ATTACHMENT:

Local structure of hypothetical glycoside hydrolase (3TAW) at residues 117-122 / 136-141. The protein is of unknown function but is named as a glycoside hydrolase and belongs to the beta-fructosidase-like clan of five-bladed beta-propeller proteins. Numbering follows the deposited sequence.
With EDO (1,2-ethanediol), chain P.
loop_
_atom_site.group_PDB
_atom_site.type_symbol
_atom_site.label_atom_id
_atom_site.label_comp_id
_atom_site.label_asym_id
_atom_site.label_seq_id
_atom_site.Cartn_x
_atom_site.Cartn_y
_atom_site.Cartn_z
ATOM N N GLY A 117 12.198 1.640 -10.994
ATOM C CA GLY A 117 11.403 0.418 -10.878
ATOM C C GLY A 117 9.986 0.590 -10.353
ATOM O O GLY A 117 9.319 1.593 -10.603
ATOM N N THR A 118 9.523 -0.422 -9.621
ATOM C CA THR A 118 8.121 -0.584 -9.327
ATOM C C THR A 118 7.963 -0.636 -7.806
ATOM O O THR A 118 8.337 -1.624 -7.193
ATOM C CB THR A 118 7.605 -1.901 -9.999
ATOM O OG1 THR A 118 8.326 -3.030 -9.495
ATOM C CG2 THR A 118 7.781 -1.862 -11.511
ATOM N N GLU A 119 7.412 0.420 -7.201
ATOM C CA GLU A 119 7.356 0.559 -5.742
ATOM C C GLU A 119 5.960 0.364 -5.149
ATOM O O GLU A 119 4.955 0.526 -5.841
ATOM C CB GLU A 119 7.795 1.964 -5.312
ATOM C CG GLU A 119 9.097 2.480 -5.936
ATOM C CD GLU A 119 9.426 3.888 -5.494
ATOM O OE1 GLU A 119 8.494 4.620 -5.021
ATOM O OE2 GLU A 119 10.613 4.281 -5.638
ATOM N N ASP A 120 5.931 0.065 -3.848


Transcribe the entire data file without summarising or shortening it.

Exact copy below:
Local structure of hypothetical glycoside hydrolase (3TAW) at residues 117-122 / 136-141. The protein is of unknown function but is named as a glycoside hydrolase and belongs to the beta-fructosidase-like clan of five-bladed beta-propeller proteins. Numbering follows the deposited sequence.
With EDO (1,2-ethanediol), chain P.
loop_
_atom_site.group_PDB
_atom_site.type_symbol
_atom_site.label_atom_id
_atom_site.label_comp_id
_atom_site.label_asym_id
_atom_site.label_seq_id
_atom_site.Cartn_x
_atom_site.Cartn_y
_atom_site.Cartn_z
ATOM N N GLY A 117 12.198 1.640 -10.994
ATOM C CA GLY A 117 11.403 0.418 -10.878
ATOM C C GLY A 117 9.986 0.590 -10.353
ATOM O O GLY A 117 9.319 1.593 -10.603
ATOM N N THR A 118 9.523 -0.422 -9.621
ATOM C CA THR A 118 8.121 -0.584 -9.327
ATOM C C THR A 118 7.963 -0.636 -7.806
ATOM O O THR A 118 8.337 -1.624 -7.193
ATOM C CB THR A 118 7.605 -1.901 -9.999
ATOM O OG1 THR A 118 8.326 -3.030 -9.495
ATOM C CG2 THR A 118 7.781 -1.862 -11.511
ATOM N N GLU A 119 7.412 0.420 -7.201
ATOM C CA GLU A 119 7.356 0.559 -5.742
ATOM C C GLU A 119 5.960 0.364 -5.149
ATOM O O GLU A 119 4.955 0.526 -5.841
ATOM C CB GLU A 119 7.795 1.964 -5.312
ATOM C CG GLU A 119 9.097 2.480 -5.936
ATOM C CD GLU A 119 9.426 3.888 -5.494
ATOM O OE1 GLU A 119 8.494 4.620 -5.021
ATOM O OE2 GLU A 119 10.613 4.281 -5.638
ATOM N N ASP A 120 5.931 0.065 -3.848